1 Reply Latest reply on Jan 3, 2010 2:53 AM by Benjagan91

    A question regarding 603/604 processors and fsb bottlenecking.



      The question i'm about to ask is one of a technical, and so, i thought it would be best to come here and ask some of the Intel professionals/enthusiasts.


      Ok i'll begin.  Remember Gallatin?  Yes the 80532 designation like Prestonia and Northwood... it's the 130nm range and what some would call the 'Northwood Elite Core' since it was used as the Pentium 4 Extreme Edition line at once stage.  The difference between the Gallatin and Northwood was the Gallatin was a higher binned piece of silicon so it was better suited at overclocking, because it was more likely to get a higher overclock.  It was also likely running one or two hundred MHz lower than what the chip was rated at, to increase stability and extend longevity as desired in server parts.

      Gallatin was also unlocked on the 478 platform since it was marketed as Extreme Edition.  2mb of L3 cache was also included on the chip.  Having the higher Instruction Per Clock cycle (IPC) and added L3 cache, Gallatin was usually able to offset the performance difference between Northwood and Prescott.

      Anyway this Gallatin Extreme Edition (EE) chip had it's FSB clocked at 800mhz like the other flagship 478 processors.  Being clocked at 3.2 and 3.4 GHz i can only ask myself... How big is the bottleneck in a 3ghz Gallatin Xeon MP with it's 400mhz FSB?  and even more so... sharing a single FSB with another Gallatin chip too... sometimes up to 4 being an MP designated chip!


      With the 3ghz Gallatin server chip there was 4mb of L3, so Intel had obviously recognised the bottleneck was increasing (since up to 2.8ghz gallatins had 2mb L3)...


      Is the cache on the 3ghz chip (4mb L3) per chip able to offset the bottleneck of 4 or even 2 chips running on a single 400mhz FSB?  On the Desktop line, Northwood was introduced with 533 at 2.26ghz and then 800 at even 2.4 on Northwood with HyperThreading (HT)... although intel only introduced 800mhz with HT chips (northwood and prescott HT chips) and otherwise used 533 on all non-HT northwood and prescott cores (scaling to 3.06ghz).


      I understand that system bandwidth, memory bandwidth and throughput of a server isn't always required as it usually depends on the tasks at hand... But i ask in a sense of being used as a workstation... someone using CPU intensive applications, and maybe playing the 3D game here and there also (in their spare time, not whilst working of course ).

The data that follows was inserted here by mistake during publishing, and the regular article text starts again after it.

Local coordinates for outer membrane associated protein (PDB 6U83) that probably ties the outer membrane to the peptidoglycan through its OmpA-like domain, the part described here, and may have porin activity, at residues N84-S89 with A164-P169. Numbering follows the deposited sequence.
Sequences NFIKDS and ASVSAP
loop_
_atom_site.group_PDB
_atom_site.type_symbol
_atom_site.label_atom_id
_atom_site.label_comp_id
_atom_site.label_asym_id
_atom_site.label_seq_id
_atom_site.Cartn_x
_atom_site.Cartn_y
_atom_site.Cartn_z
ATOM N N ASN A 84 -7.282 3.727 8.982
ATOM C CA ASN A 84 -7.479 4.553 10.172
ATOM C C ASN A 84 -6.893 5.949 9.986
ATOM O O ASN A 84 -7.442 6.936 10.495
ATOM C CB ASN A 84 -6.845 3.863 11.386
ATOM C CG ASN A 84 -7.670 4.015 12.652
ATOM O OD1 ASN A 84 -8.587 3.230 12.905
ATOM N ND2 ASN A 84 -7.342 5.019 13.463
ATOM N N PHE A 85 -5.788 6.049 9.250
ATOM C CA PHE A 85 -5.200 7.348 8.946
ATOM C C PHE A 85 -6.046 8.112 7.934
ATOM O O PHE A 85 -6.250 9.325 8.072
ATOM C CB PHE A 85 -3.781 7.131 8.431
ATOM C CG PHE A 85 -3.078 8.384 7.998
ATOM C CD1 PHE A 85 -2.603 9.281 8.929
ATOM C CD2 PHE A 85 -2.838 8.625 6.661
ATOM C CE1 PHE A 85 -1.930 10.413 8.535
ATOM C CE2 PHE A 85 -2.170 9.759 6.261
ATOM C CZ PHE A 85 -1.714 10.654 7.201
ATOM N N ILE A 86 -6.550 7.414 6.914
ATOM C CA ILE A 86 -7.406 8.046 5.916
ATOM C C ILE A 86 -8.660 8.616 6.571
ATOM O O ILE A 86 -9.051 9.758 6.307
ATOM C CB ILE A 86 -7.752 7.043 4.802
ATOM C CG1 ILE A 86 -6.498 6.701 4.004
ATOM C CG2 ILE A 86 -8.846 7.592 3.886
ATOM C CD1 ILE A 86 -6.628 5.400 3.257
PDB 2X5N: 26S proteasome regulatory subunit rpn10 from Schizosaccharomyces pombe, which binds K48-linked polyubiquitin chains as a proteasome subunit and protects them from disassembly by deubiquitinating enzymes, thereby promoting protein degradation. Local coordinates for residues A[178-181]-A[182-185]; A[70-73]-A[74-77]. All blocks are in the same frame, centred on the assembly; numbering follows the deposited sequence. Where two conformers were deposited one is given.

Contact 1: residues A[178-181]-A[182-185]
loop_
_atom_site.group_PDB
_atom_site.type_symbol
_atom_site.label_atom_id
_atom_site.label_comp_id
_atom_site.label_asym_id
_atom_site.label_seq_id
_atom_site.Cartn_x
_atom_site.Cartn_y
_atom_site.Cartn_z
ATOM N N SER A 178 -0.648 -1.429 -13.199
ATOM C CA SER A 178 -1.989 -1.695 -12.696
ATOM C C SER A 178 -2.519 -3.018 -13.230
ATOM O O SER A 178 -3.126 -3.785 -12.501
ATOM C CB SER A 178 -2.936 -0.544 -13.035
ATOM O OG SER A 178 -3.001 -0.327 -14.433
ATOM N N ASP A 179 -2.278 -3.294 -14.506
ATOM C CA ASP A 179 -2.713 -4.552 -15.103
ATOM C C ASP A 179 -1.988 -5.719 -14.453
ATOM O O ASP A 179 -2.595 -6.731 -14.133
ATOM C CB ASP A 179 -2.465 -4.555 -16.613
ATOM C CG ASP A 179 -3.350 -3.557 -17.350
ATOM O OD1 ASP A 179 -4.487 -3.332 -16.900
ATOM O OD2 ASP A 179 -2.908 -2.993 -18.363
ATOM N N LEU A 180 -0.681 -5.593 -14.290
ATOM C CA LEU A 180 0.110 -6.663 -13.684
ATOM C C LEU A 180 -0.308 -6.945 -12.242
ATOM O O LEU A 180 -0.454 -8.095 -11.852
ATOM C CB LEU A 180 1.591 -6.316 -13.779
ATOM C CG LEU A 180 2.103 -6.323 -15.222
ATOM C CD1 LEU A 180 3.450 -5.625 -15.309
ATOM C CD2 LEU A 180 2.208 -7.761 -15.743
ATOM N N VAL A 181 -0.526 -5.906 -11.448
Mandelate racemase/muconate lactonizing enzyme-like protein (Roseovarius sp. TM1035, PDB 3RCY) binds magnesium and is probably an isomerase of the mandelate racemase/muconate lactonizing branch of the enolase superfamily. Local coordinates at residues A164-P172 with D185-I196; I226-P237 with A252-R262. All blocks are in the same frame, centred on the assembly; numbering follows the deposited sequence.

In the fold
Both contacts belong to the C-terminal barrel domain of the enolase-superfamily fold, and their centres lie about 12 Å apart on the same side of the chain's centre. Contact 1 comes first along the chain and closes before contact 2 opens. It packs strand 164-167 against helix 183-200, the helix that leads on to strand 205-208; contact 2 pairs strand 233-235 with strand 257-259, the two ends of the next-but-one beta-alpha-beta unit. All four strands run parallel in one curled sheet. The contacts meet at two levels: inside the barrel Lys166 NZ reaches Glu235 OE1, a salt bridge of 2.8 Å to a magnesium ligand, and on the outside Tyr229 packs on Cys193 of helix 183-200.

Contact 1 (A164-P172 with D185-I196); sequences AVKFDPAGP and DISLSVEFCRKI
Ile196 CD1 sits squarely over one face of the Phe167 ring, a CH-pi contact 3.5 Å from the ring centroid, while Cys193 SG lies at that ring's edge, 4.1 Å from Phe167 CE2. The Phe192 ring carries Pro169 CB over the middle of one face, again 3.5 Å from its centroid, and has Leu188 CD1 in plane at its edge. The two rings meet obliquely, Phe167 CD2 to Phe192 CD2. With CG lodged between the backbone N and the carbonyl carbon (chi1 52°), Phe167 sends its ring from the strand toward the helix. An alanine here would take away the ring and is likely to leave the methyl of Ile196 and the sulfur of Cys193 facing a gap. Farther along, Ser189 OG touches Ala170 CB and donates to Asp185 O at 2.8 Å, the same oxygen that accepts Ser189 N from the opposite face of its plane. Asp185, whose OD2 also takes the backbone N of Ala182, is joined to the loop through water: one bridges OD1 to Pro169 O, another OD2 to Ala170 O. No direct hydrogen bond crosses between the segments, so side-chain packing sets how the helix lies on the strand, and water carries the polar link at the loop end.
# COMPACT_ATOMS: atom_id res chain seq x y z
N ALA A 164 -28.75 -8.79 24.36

I'd also like to extend on my question by asking... since 603 chips can slip into 604 boards but not vice versa...  If you put two gallatin 3ghz (400 fsb) into a 604 board capable of dual 800mhz fsb chips... does this eliminate the traditional Xeon bottleneck due to an 800fsb and there are two 400fsb chips present instead of 800..?


      I'm just curious... and i understand we're not talking dual fsb design like in later intel boards (where intel decided to spend the additional money on theirserver platforms), or like the Athlon MP boards.


      One more thing... are there any socket 603/604 platforms/chipsets supporting dual/multi fsbs?  I mean an individual FSB for each CPU like seen on some 771 boards.


      Thanks for your time guys.  I really appreciate it


      Regards, Ben

        • 1. Re: A question regarding 603/604 processors and fsb bottlenecking.

          I'd also like to add that even Gallatin DP chips ran 533 through the whole line (2.4 - 3.2) which all have HT which makes this match the Northwood HT since Intel added the higher bus spec from 2.4 and also once HT was added.  Note that Intel also included 1-2mb of L3 on these chips... Though i'm not sure if this was because they knew the 533 bus was already inadequate, or if it was to compensate for FSB sharing between dual processors.


          Gallatin EE chips in the P4 line also saw a performance increase when raising the FSB from 800 to 1066 whilst changing the CPU clock between 3.4 and 3.46 (a 60mhz difference which is nearly negligable).  Was the performance increase due to the core being held back by the bus?  Or was it Netburst just being Netburst... loving the additional bandwidth as always?  Was it maybe the core taking better advantage of DDR2 speeds with the faster FSB?  It was still a Northwood so this can't be attributed to being based on a prescott core (though that would usually result in a performance decrease anyways   Another theory could be the transition to a 775 platform/chipset...?




          Regards, Ben